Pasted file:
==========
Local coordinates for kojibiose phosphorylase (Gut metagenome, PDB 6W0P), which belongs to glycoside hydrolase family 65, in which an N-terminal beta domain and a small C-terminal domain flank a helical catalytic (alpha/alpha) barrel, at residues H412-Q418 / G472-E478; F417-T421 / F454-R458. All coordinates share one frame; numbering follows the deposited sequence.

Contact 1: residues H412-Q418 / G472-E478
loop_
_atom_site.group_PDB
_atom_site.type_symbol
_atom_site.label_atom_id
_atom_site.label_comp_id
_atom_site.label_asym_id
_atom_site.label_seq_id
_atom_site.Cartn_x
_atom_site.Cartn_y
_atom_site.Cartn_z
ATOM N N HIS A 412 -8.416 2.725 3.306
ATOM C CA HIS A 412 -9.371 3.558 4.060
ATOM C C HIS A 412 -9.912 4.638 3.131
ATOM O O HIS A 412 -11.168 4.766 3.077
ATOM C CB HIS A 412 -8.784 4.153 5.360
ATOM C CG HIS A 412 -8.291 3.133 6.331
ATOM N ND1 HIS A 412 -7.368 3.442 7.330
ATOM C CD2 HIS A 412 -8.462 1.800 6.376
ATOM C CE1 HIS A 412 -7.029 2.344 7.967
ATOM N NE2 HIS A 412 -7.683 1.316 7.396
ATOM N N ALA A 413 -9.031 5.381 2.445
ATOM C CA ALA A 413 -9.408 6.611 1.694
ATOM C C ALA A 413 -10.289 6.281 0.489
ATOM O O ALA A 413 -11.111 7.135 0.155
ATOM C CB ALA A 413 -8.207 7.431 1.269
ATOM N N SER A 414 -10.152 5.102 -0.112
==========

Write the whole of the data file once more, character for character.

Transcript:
Local coordinates for kojibiose phosphorylase (Gut metagenome, PDB 6W0P), which belongs to glycoside hydrolase family 65, in which an N-terminal beta domain and a small C-terminal domain flank a helical catalytic (alpha/alpha) barrel, at residues H412-Q418 / G472-E478; F417-T421 / F454-R458. All coordinates share one frame; numbering follows the deposited sequence.

Contact 1: residues H412-Q418 / G472-E478
loop_
_atom_site.group_PDB
_atom_site.type_symbol
_atom_site.label_atom_id
_atom_site.label_comp_id
_atom_site.label_asym_id
_atom_site.label_seq_id
_atom_site.Cartn_x
_atom_site.Cartn_y
_atom_site.Cartn_z
ATOM N N HIS A 412 -8.416 2.725 3.306
ATOM C CA HIS A 412 -9.371 3.558 4.060
ATOM C C HIS A 412 -9.912 4.638 3.131
ATOM O O HIS A 412 -11.168 4.766 3.077
ATOM C CB HIS A 412 -8.784 4.153 5.360
ATOM C CG HIS A 412 -8.291 3.133 6.331
ATOM N ND1 HIS A 412 -7.368 3.442 7.330
ATOM C CD2 HIS A 412 -8.462 1.800 6.376
ATOM C CE1 HIS A 412 -7.029 2.344 7.967
ATOM N NE2 HIS A 412 -7.683 1.316 7.396
ATOM N N ALA A 413 -9.031 5.381 2.445
ATOM C CA ALA A 413 -9.408 6.611 1.694
ATOM C C ALA A 413 -10.289 6.281 0.489
ATOM O O ALA A 413 -11.111 7.135 0.155
ATOM C CB ALA A 413 -8.207 7.431 1.269
ATOM N N SER A 414 -10.152 5.102 -0.112